QTB: Agile Governance – Managing the Enterprise Issues
QTB: Agile Governance – Managing the Enterprise Issues
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I went to watch the latest ThoughtWorks Australia Quarterly Technology Briefing in Sydney on Wednesday where my colleague Lindy Stephens, Suncorp's Josh Melville and Lonely Planet's Nigel Dalton presented on 'Agile Governance – Managing the Enterprise Issues'.
I was actually unsure of how interesting it would be to me as the title seemed a bit dull but it was actually quite entertaining and not at all what I expected.
These are some of the things I picked up from the presentation:
- Lindy started out talking a bit about the illusion of control that waterfall plans can lead us to, referencing the intial paper on waterfall written by Winston Joyce which actually criticises the idea of designing everything up front and suggests an iterative approach would work better.
A recent article by Tom De Marco where he retracts the idea that you "can't control what you don't measure" was also referenced. The most interesting part of this article for me is where he points out that projects which provide minimal return are the ones that need the most control but perhaps we should be considering whether we should even undertake them in the first place.
The idea of having software that is production ready at any time is also a very nice thing to aim for:
So, how do you manage a project without controlling it? Well, you manage the people and control the time and money. You say to your team leads, for example, “I have a finish date in mind, and I’m not even going to share it with you. When I come in one day and tell you the project will end in one week, you have to be ready to package up and deliver what you’ve got as the final product.
- Traditional measurements of progress derived from a more waterfall process actually only tell us if we're proceeding not if we're succeeding – it's much more useful to keep our focus on whether we are delivering value to the end user instead of just focusing on whether we have hit our targets on delivery date and promised scope.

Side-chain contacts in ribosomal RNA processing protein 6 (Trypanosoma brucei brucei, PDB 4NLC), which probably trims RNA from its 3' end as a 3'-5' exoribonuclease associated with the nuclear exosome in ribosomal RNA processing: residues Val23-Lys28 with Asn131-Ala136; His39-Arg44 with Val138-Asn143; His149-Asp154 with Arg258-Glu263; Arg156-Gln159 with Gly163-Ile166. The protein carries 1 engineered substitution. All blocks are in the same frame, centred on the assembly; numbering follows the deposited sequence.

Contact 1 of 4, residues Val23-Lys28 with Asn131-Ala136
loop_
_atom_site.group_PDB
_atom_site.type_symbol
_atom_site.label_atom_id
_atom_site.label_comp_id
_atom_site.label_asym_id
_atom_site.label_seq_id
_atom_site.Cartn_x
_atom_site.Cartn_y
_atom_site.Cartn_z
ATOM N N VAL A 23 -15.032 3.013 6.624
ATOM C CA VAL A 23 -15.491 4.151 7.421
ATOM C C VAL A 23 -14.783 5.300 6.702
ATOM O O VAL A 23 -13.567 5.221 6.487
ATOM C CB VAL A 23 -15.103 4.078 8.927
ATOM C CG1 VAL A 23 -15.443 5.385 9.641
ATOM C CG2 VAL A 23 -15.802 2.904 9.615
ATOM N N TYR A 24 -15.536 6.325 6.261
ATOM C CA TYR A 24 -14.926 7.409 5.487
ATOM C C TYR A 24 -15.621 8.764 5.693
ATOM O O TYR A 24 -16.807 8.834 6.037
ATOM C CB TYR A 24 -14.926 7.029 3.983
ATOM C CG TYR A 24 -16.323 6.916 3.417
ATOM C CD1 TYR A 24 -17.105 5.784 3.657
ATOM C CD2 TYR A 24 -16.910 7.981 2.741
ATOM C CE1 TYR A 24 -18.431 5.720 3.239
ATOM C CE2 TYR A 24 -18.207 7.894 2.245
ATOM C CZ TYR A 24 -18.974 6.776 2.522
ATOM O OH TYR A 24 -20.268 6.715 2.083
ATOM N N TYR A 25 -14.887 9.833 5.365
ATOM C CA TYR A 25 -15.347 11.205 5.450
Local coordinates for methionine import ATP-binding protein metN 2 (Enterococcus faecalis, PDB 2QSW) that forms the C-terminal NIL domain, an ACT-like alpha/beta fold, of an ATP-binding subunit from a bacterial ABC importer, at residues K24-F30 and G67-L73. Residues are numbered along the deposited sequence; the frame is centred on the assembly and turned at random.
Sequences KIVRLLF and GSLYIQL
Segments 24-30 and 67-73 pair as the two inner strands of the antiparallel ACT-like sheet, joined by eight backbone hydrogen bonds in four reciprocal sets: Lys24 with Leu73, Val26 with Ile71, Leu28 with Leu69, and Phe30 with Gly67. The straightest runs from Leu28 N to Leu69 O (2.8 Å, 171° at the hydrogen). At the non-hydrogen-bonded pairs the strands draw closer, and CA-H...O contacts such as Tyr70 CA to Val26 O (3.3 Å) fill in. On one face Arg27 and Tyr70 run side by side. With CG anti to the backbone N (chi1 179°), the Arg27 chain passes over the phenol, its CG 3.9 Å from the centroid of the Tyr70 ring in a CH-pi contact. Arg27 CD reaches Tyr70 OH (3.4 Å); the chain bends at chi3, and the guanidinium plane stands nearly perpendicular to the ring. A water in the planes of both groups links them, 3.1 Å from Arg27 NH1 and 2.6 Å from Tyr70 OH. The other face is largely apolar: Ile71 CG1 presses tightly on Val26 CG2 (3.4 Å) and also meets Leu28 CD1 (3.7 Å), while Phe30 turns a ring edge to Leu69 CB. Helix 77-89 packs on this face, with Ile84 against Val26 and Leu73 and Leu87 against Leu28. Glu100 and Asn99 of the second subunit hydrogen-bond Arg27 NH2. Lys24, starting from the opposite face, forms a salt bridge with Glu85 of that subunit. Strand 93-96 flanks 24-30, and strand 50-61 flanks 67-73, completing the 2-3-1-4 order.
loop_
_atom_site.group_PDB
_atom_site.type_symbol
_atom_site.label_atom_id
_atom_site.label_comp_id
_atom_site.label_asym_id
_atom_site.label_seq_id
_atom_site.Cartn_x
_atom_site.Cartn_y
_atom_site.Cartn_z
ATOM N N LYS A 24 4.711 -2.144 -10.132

The transparency and visibility that we typically have when following a more agile approach was mentioned by a couple of the speakers – progress is much more visible throughout and we don't suddenly have a project going from status 'green' to status 'red' right at the end.
I think we need to be a little bit careful that we explain things carefully when showing this types of data to people who are new to the agile approach as it can very easily give the impression that we are totally failing when actually it's fairly normal for initial progress on a project to be slower than it will be once we get going.
Nigel Dalton described a story where even the Lonely Planet chef knew how one of his teams was doing because the information was so transparent!
- Nigel also spoke about the idea of outsourcing agile and suggested that the best way to ensure success with this is to work with people in a country on the same longitude so that the timezone difference isn't too great. He also suggested that having people from both locations going to the other works well for ensuring better communication.
- The general idea behind what Nigel presented seemed to be that the individual teams effectively provided the governance of projects and that it wasn't necessary to have massive reports detailing progress every week.
Josh Melville stressed the importance of looking at the value of all documents and getting rid of them if they don't provide anything useful. Nigel described how they had massively simplified one of their reports after listening to Josh's advice!
Lindy pointed out that sometimes we'll be executing projects in an agile way in environments which more traditionally follow a waterfall methodology and that in this case it might be necessary for the project manager to spend some of their time converting the data into an appropriate report.
In terms of the lean approach this seems to me to just be waste, but perhaps a necessary waste.
- Josh also talked about the importance of moving away from a process centric view of the world to a relationship based one when it comes to managing projects whereby problems could be talked through instead of just writing off a project as doomed because a 'checkpoint' wasn't reached.
He also suggested that considering whether we delivered features and also whether they were actually used were more useful things to look at rather than looking at budget and time.
- In the questions afterwards one suggestion to the speakers was that the metaphor of software development as being similar to industrial manufacturing is not really helpful and that perhaps movie making is a better one to use because there is a level of creativity involved and the aim is to deliver something of value each day.
Nigel pointed out that while traditional manufacturing didn't have much to teach us, lean manufacturing was a different story as it helps us cope with variation rather than just cost which is quite important in software development.
Published at DZone with permission of Mark Needham , DZone MVB. See the original article here.
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